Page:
Baby Antibiotics Longmeadow MA

Conventional wisdom tells us that babies and germs make a bad mix. Since children's immune systems generally aren’t fully functional until their second birthday, diligent moms and dads pay special attention to cleanliness and proper sanitation. And when babies come down with bugs, well-intentioned pediatricians often prescribe broad'spectrum antibiotics.

Donald C Shukan
(413) 567-1031
123 Dwight Rd
Longmeadow, MA
Specialty
Pediatrics

Data Provided by:
Pioneer Valley Pediatrics Inc
(413) 567-1031
123 Dwight Road Suite 11
Longmeadow, MA
 
Dr. Richard Alan Segool
(413) 567-1031
123 Dwight Rd
Longmeadow, MA
Specialty
Pediatrics

West-Buxton Shannon PNP
(413) 787-2555
15 Vreeland Avenue
East Longmeadow, MA
 
Dr. Tamara Ruth Bloch
(860) 749-3169
95 Maplewood Ter
Springfield, MA
Specialty
Pediatrics

George R Hepner
(413) 525-1870
294 N Main St
East Longmeadow, MA
Specialty
Adolescent Medicine

Data Provided by:
Belemjian Mark E MD
(413) 525-1870
294 North Main Street
East Longmeadow, MA
 
Dr. Paula Susan Algranati
(413) 567-6840
141 Tennyson Dr
Longmeadow, MA
Specialty
Pediatrics

Mark Edward Belemjian, MD
(413) 525-1870
294 N Main St
East Longmeadow, MA
Specialties
Pediatrics
Gender
Male
Education
Medical School: Albany Med Coll, Albany Ny 12208
Graduation Year: 1988

Data Provided by:
Keith Ralph Ruppel, MD
(413) 787-2555
15 Vreeland Ave
East Longmeadow, MA
Specialties
Pediatrics
Gender
Male
Education
Medical School: Northeastern Oh Univs Coll Of Med, Rootstown Oh 44272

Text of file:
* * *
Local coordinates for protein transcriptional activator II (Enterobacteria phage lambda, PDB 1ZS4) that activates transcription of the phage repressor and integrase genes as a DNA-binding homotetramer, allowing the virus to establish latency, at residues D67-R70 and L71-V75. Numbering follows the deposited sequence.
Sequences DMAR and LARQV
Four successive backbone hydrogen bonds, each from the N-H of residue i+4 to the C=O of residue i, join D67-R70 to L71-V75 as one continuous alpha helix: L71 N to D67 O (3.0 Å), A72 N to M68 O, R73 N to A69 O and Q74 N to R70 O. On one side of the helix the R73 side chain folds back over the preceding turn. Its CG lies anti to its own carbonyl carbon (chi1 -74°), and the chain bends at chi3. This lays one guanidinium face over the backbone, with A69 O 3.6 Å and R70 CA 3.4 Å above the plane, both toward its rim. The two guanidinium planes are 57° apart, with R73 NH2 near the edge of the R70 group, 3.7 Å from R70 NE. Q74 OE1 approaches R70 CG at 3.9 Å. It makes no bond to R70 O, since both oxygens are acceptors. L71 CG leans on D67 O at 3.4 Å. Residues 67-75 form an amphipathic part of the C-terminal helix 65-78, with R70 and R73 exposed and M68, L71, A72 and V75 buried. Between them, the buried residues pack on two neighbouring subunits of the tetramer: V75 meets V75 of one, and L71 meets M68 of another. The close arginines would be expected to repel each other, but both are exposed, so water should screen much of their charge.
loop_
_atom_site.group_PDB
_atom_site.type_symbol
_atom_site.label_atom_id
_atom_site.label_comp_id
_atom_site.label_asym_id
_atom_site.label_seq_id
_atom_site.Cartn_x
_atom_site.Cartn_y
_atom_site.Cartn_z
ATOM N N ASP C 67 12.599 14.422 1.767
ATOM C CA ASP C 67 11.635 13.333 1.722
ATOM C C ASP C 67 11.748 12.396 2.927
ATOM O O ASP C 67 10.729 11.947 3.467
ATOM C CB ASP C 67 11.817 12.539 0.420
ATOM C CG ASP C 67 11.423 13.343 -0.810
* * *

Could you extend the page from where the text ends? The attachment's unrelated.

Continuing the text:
Graduation Year: 1991

Data Provided by:
Data Provided by:

Babies, Antibiotics, and Asthma

Provided by: 

By Kris Kucera

Conventional wisdom tells us that babies and germs make a bad mix. Since children’s immune systems generally aren’t fully functional until their second birthday, diligent moms and dads pay special attention to cleanliness and proper sanitation. And when babies come down with bugs, well-intentioned pediatricians often prescribe broad-spectrum antibiotics. Unfortunately, giving antibiotics to infants—even just one course—in their first year of life may double their susceptibility to asthma, compared to antibiotic-free babies, according to researchers from the University of British Columbia, along with BC’s Centre for Disease Control and Centre for Clinical Epidemiology and Evaluation. Scrutinizing eight studies, which surveyed more than 12,000 children, the researchers’ data indirectly support the hygiene hypothesis—the idea that in developed countries, kids’ reduced exposure to germs may actually impede their immune responses. Critics argue that although pediatric exposure to germs is essential, certain bacterial infections necessitate antibiotic treatment as a safety measure. Also, they point out, the hygiene hypothesis fails in inner cities, where asthma rates in underprivileged youths have soared, even though most of these kids live amid substandard levels of hygiene. With the jury still out, concerned parents should ask their pediatricians for blood work before they agree to medicate their infants, preventing needless antibiotic treatments for viral infections or illnesses with undetermined causes.

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